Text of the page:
More cautious scientists recognise that attempting to regulate the Earth's climate by enhancing global dimming is fraught with dangers. Most worryingly, the oceans are absorbing around a third of the extra carbon dioxide pumped into the atmosphere by humans, which is raising their acidity, dissolving corals and inhibiting shell-formation by marine organisms. Turning down the dimmer switch may reduce incoming solar radiation but would do nothing to slow ocean acidification. The climate system is hugely complicated and tinkering with it might be akin to introducing cane toads to control sugarcane beetles.

    Moral hazards
    Although ideas for climate engineering have been around for at least twenty years, until recently public discussion has been discouraged by the scientific community. Environmentalists and governments have been reluctant to talk about it too. The reason is simple: apart from its unknown side-effects, geoengineering would weaken resolve to reduce carbon emissions.

    Economically it is an extremely attractive substitute because its cost is estimated to be "trivial" compared to those of cutting carbon pollution. While the international community has found it difficult to agree on strong collective measures to reduce carbon emissions, climate engineering is cheap, immediately effective and, most importantly, available to a single nation.

    Among the feasible contenders for unilateral intervention, one expert names China, the USA, the European Union, Russia, India, Japan and Australia. Could they agree? It's like seven people living together in a centrally heated house, each with their own thermostat and each with a different ideal temperature. China will be severely affected by warming, but Russia might prefer the globe to be a couple of degrees warmer.

    If there is no international agreement an impatient nation suffering the effects of climate disruption may decide to act alone. It is not out of the question that in three decades the climate of the Earth could be determined by a handful of Communist Party officials in Beijing. Or the government of an Australia crippled by permanent drought, collapsing agriculture and ferocious bushfires could risk the wrath of the world by embarking on a climate control project.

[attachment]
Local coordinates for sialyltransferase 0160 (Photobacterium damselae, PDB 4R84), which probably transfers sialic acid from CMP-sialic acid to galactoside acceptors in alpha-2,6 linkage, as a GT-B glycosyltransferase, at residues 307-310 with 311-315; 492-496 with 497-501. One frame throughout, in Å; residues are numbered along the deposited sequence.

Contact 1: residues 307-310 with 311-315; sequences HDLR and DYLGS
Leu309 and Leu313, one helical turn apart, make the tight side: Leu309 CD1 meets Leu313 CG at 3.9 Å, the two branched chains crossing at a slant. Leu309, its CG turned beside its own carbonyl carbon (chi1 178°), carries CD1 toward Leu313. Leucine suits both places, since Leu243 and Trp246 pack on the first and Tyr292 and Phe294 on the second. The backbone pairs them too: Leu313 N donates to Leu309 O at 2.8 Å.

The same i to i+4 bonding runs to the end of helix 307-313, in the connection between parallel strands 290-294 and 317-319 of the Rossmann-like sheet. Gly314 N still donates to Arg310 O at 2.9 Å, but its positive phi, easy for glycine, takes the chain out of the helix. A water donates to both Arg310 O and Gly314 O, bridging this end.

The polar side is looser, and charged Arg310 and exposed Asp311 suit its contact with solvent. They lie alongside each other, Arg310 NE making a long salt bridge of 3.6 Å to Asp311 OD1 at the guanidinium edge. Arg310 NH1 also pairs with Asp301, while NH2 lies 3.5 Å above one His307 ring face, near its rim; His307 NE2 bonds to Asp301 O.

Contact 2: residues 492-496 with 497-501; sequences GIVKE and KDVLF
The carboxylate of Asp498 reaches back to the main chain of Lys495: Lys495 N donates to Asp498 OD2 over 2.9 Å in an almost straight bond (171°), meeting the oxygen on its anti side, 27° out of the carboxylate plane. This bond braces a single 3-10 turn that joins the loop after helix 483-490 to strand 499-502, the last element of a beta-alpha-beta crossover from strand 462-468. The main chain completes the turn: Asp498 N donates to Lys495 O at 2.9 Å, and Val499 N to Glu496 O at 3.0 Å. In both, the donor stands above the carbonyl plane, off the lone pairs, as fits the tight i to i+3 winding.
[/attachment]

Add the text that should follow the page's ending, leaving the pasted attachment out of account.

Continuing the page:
To date, governments have shunned geoengineering for fear of being accused of wanting to avoid their responsibilities with science fiction solutions. The topic is not mentioned in the Stern report and receives only one page in Australia's Garnaut report (see Section 2.4.2). As a sign of its continuing political sensitivity, when in April 2009 it was reported that President Obama's new science adviser John Holdren had said that geoengineering is being vigorously discussed as an emergency option in the White House, he immediately felt the need to issue a "clarification" claiming that he was only expressing his personal views.

    Holdren is one of the sharpest minds in the business and would not be entertaining what is now known as 'Plan B'— engineering the planet to head off catastrophic warming — unless he was fairly sure Plan A would fail.

    Fiddling with the dimmer switch may prove an almost irresistible political fix for governments. It gets powerful lobbies off their backs, gives the green light to burn more coal, avoids the need to raise petrol taxes, allows unrestrained growth and is no threat to consumer lifestyles.

    In short, compared to cutting greenhouse gas emissions, geoengineering gets everyone off the hook. No government is yet willing to lend official support to geoengineering. However, the pressure is building and the day when the government of a major nation like the United States, Russia or China publicly backs Plan B cannot be far off. Then the floodgates will open.

    Even now, beneath the radar, Russia has already begun testing. Yuri Izrael, a Russian scientist who is both a global-warming sceptic and a senior adviser to Prime Minister Putin, has tested the effects of aerosol spraying from a helicopter on solar radiation reaching the ground. He now plans a full-scale trial.

    Strangelove and son
    Two of the earliest and most aggressive advocates of planetary engineering were Edward Teller and Lowell Wood. Teller, who died in 2003, was the co-founder and director of the Lawrence Livermore National Laboratory near San Francisco, described by US author Jeff Goodell as having a "near-mythological status as the dark heart of weapons research". Teller is often described as the "father of the hydrogen bomb" and was the inspiration for Dr. Strangelove, the wheelchair-bound mad scientist prone to Nazi salutes in Stanley Kubrick's 1964 film of that name.



    Once we start manipulating the atmosphere we could be trapped, forever dependent on a program of sulphur injections into the stratosphere. In that case, human beings would never see a blue sky again.....